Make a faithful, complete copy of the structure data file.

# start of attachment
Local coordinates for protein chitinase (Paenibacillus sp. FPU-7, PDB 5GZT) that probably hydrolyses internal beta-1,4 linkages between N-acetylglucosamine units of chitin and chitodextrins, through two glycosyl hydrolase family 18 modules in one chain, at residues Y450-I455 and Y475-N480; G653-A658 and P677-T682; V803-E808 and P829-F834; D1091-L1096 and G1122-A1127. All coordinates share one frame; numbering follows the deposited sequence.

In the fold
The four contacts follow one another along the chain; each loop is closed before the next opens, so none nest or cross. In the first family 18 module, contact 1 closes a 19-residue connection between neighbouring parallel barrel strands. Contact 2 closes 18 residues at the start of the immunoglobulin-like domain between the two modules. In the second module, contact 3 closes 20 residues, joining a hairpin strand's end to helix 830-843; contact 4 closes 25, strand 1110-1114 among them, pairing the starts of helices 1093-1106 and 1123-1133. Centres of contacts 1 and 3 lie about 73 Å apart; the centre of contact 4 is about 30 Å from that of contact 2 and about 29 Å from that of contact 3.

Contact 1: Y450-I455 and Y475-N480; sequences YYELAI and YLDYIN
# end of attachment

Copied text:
Local coordinates for protein chitinase (Paenibacillus sp. FPU-7, PDB 5GZT) that probably hydrolyses internal beta-1,4 linkages between N-acetylglucosamine units of chitin and chitodextrins, through two glycosyl hydrolase family 18 modules in one chain, at residues Y450-I455 and Y475-N480; G653-A658 and P677-T682; V803-E808 and P829-F834; D1091-L1096 and G1122-A1127. All coordinates share one frame; numbering follows the deposited sequence.

In the fold
The four contacts follow one another along the chain; each loop is closed before the next opens, so none nest or cross. In the first family 18 module, contact 1 closes a 19-residue connection between neighbouring parallel barrel strands. Contact 2 closes 18 residues at the start of the immunoglobulin-like domain between the two modules. In the second module, contact 3 closes 20 residues, joining a hairpin strand's end to helix 830-843; contact 4 closes 25, strand 1110-1114 among them, pairing the starts of helices 1093-1106 and 1123-1133. Centres of contacts 1 and 3 lie about 73 Å apart; the centre of contact 4 is about 30 Å from that of contact 2 and about 29 Å from that of contact 3.

Contact 1: Y450-I455 and Y475-N480; sequences YYELAI and YLDYIN